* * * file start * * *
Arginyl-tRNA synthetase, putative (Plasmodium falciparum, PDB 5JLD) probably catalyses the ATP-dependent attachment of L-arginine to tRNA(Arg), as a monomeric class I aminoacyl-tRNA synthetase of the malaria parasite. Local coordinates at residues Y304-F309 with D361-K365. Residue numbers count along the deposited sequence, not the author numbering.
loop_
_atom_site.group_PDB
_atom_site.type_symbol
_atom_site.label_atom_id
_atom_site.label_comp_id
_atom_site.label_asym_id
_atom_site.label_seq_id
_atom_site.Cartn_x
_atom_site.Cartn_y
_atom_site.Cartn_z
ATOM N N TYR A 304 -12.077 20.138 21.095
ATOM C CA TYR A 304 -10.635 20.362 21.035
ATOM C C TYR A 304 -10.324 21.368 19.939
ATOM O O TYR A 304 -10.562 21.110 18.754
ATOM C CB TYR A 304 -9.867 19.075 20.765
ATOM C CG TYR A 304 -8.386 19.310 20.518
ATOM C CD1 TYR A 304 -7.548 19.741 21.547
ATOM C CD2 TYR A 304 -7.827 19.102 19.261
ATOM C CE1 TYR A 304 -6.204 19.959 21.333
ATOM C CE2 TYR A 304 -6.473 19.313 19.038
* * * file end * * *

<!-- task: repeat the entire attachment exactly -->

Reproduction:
Arginyl-tRNA synthetase, putative (Plasmodium falciparum, PDB 5JLD) probably catalyses the ATP-dependent attachment of L-arginine to tRNA(Arg), as a monomeric class I aminoacyl-tRNA synthetase of the malaria parasite. Local coordinates at residues Y304-F309 with D361-K365. Residue numbers count along the deposited sequence, not the author numbering.
loop_
_atom_site.group_PDB
_atom_site.type_symbol
_atom_site.label_atom_id
_atom_site.label_comp_id
_atom_site.label_asym_id
_atom_site.label_seq_id
_atom_site.Cartn_x
_atom_site.Cartn_y
_atom_site.Cartn_z
ATOM N N TYR A 304 -12.077 20.138 21.095
ATOM C CA TYR A 304 -10.635 20.362 21.035
ATOM C C TYR A 304 -10.324 21.368 19.939
ATOM O O TYR A 304 -10.562 21.110 18.754
ATOM C CB TYR A 304 -9.867 19.075 20.765
ATOM C CG TYR A 304 -8.386 19.310 20.518
ATOM C CD1 TYR A 304 -7.548 19.741 21.547
ATOM C CD2 TYR A 304 -7.827 19.102 19.261
ATOM C CE1 TYR A 304 -6.204 19.959 21.333
ATOM C CE2 TYR A 304 -6.473 19.313 19.038